I can see you are clearly one of ‘those’ who sees wind turbines yet you are blind to the thousands of pylons that march across the countryside, like our MP who can spot a bandwagon to leap on from 100 miles.
You ask what I stand for, well, for every £1 of subsidy given to renewable energy, £6 is given to fossil fuel producers. The clue is in the word ‘renewable’, the wind won’t run out in 10 years.
Make no mistake, though, this government does not do democracy. If the Eton Boys want it and someone gets their palm greased, we’ll get it regardless because Cameron, in his own words wants to “get rid of the green crap”, and how well they are doing it.
Ian Hughes, Morecambe Full address supplied
LABOUR: Long tough path ahead
Having read an article by Cat Smith, MP for Lancaster and Fleetwood, (Abstinence might not make Labour hearts grow fonder), she asks why we are not having a debate about community obligations to one another?
Also that we must ensure individuals and corporations with the broadest shoulders contribute enough to support those of need in our society.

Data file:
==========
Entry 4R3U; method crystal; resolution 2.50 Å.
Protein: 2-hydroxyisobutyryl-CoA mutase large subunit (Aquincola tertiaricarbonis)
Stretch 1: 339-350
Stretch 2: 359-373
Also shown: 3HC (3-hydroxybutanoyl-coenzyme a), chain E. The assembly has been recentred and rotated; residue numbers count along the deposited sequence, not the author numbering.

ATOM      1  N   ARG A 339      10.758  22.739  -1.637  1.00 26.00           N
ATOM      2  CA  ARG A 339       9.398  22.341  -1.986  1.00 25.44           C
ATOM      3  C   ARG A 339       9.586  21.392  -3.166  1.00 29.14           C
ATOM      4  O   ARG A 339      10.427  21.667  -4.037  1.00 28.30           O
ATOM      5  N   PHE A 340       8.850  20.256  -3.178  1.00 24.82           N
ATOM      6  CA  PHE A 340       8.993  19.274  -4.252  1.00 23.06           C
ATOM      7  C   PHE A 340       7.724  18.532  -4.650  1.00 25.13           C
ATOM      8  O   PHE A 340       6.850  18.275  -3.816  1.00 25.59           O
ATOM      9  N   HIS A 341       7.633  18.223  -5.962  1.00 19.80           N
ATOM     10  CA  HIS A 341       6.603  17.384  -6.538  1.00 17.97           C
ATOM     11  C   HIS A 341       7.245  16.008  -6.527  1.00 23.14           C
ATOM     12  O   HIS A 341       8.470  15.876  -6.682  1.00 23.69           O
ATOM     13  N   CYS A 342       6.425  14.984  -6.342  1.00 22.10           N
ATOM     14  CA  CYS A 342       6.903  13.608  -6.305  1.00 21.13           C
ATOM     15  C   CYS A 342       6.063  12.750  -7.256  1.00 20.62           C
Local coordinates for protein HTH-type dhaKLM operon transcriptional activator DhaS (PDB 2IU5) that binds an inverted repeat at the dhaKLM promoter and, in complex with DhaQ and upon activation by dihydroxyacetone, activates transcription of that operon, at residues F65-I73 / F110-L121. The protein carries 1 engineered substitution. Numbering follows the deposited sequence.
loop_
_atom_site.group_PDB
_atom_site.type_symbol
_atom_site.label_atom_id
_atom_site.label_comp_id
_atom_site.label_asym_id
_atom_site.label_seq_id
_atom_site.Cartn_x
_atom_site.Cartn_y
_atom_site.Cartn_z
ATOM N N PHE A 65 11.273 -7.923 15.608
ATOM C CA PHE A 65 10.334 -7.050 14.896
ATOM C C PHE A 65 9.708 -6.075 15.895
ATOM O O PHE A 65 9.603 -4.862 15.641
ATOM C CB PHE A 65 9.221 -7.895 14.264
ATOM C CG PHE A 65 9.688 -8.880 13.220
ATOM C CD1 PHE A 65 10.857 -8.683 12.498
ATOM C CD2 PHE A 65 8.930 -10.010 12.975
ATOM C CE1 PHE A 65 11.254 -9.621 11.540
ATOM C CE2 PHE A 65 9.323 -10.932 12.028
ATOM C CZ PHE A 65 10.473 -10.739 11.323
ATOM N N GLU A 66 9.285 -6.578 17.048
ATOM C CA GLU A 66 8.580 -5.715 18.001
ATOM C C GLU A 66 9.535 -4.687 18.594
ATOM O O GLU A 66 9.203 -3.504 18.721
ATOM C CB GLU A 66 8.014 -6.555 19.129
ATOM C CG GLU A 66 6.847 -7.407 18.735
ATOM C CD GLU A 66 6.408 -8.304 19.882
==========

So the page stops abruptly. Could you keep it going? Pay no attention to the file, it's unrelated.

It all sounds wonderful, a Utopian society, however I don’t think the penny has dropped yet, it’s not Utopia, unfortunately we are now living in a virtual ‘One Party State’.
In reality, the Labour Party is now of no consequence and the Tories can now legislate as they please and still go on to win elections.
Unfortunately the Labour Party crossed the rubicon when it elected Ed Miliband as leader instead of his brother, and I’m afraid there is no way back for at least a generation and most probably longer.
Labour stood on the edge of a precipice during the Scottish referendum. If Scotland had broken away then, Labour would have been confined to the wilderness.
Analysis of the figures now tell us without Scotland and including the electoral boundary commission changes that the Tories are going to introduce, Labour would have to gain 106 seats for a majority of one.
To make matters worse, most of the extra seats would have to come from English marginals and from people who voted Tory in the election. This isn’t going to happen.
I shed no tears for the Labour Party. They have made a complete mess of it, they have failed the vulnerable, the poor, and yes the working people
P. Hill, Lancaster
Full address supplied.